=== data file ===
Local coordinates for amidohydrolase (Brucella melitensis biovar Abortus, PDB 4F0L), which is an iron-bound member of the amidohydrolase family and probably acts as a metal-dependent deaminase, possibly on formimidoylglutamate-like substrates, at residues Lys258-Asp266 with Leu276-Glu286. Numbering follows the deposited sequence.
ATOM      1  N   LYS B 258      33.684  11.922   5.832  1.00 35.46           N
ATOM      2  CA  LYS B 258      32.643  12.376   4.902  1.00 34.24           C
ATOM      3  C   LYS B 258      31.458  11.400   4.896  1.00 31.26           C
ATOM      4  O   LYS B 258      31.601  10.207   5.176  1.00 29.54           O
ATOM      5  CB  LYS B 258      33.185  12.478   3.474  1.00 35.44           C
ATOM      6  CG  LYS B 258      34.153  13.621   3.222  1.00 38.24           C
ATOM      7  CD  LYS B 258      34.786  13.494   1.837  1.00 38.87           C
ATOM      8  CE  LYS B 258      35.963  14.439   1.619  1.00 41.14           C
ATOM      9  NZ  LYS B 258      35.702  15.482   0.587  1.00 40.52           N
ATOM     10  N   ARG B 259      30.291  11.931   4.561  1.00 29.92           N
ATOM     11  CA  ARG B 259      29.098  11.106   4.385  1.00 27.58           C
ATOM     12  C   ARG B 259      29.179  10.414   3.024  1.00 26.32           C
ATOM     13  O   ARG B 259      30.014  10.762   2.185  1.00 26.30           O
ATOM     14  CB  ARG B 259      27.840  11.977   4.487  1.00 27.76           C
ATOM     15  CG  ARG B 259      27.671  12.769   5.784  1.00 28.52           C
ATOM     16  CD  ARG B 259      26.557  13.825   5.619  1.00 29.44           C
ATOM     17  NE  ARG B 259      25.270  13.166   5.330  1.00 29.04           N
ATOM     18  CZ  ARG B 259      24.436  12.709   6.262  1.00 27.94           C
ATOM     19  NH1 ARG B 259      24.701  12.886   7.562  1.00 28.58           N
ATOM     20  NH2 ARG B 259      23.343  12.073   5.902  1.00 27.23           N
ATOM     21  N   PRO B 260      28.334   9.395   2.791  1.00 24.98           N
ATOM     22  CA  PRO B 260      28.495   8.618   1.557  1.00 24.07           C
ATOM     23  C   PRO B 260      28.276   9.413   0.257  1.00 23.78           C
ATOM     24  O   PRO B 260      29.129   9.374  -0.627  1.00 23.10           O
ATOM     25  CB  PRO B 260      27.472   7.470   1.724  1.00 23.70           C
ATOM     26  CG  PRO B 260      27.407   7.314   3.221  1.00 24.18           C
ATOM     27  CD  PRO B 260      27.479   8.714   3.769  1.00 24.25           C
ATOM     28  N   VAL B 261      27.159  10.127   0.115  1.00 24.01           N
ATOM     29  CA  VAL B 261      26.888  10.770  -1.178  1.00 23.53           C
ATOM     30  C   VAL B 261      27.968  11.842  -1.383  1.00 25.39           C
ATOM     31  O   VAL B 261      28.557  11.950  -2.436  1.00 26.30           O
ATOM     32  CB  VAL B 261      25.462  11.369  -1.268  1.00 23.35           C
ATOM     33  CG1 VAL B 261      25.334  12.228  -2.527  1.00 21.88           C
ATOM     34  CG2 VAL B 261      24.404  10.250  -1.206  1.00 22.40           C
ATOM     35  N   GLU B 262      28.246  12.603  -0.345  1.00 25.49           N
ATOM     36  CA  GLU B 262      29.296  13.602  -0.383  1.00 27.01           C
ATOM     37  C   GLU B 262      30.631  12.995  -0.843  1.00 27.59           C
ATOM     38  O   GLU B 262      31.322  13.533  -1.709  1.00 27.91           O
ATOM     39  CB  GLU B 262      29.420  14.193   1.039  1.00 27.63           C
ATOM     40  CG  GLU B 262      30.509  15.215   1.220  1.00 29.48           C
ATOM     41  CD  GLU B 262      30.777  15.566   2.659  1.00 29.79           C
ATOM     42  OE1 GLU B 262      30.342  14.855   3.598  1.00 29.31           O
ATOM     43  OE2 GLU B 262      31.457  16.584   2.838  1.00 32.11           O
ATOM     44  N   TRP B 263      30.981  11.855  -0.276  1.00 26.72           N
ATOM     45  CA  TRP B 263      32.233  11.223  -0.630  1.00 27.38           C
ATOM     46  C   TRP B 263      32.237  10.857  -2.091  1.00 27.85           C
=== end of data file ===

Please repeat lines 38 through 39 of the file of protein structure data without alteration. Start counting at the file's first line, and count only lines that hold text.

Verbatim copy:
ATOM     37  C   GLU B 262      30.631  12.995  -0.843  1.00 27.59           C
ATOM     38  O   GLU B 262      31.322  13.533  -1.709  1.00 27.91           O